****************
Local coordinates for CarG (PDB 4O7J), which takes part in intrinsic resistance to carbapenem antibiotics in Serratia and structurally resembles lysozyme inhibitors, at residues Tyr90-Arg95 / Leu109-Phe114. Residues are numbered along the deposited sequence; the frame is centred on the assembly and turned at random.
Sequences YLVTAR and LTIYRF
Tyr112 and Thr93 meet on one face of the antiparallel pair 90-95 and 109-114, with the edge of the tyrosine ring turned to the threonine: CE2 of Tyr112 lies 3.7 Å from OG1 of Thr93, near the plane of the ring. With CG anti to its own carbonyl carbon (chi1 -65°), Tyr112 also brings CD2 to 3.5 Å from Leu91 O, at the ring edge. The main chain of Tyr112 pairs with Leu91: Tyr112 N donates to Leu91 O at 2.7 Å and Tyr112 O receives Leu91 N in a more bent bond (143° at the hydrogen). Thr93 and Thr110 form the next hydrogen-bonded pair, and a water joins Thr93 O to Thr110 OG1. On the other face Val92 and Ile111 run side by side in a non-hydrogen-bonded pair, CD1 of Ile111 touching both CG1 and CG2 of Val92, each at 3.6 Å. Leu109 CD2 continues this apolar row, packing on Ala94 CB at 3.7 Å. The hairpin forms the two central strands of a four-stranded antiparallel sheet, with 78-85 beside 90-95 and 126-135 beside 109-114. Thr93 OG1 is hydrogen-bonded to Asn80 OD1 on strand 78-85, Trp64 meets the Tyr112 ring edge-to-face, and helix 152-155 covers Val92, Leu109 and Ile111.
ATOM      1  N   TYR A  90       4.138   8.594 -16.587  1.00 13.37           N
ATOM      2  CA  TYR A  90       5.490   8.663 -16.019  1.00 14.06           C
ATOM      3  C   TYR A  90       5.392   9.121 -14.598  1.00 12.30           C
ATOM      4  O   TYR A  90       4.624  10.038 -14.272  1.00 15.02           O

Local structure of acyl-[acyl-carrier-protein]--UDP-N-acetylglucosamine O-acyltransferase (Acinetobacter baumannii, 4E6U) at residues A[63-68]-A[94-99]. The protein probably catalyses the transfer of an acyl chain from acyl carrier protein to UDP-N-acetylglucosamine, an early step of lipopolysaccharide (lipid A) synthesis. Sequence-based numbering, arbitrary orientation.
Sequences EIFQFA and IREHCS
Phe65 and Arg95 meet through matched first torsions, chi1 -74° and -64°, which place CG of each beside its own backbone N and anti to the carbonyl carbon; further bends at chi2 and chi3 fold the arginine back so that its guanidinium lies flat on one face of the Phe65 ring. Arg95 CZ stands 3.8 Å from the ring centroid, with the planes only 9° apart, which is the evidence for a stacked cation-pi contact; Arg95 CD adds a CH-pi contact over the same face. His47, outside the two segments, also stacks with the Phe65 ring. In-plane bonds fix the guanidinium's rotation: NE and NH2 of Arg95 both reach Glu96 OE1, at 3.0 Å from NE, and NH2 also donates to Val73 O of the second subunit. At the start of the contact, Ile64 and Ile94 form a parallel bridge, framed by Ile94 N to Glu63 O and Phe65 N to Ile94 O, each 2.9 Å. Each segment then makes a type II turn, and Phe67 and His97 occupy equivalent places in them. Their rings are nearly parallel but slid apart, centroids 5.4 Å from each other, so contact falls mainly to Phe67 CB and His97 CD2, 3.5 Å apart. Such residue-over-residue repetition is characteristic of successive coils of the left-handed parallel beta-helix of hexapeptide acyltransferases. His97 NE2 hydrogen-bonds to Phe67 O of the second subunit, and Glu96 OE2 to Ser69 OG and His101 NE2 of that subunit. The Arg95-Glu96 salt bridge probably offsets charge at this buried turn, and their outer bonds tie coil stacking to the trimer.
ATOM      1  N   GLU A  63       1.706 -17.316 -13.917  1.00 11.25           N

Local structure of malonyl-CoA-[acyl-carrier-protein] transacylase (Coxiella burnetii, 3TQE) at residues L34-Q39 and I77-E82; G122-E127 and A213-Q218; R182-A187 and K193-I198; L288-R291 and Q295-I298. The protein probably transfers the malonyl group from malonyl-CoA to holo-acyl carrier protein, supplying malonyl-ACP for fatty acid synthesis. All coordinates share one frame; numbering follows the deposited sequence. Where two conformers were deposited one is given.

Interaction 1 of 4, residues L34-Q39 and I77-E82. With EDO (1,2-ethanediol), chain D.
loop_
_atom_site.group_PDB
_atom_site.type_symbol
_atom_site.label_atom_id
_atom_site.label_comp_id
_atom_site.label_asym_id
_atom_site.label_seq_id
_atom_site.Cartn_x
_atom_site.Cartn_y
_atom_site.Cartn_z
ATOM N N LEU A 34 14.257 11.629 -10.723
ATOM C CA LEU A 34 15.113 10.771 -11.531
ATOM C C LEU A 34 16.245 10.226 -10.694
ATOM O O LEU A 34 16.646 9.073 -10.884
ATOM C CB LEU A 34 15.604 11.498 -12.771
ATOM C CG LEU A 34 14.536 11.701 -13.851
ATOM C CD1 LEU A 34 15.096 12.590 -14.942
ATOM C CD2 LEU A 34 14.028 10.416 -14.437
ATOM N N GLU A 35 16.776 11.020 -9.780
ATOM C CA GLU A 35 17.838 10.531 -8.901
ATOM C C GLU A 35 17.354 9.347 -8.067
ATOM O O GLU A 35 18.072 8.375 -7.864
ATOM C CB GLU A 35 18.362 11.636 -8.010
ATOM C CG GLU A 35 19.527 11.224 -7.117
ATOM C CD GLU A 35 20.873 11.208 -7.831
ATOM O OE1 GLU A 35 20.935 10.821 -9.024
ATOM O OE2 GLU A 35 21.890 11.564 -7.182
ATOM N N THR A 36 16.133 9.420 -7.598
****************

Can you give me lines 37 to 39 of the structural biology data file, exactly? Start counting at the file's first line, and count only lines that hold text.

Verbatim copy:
ATOM C CG GLU A 35 19.527 11.224 -7.117
ATOM C CD GLU A 35 20.873 11.208 -7.831
ATOM O OE1 GLU A 35 20.935 10.821 -9.024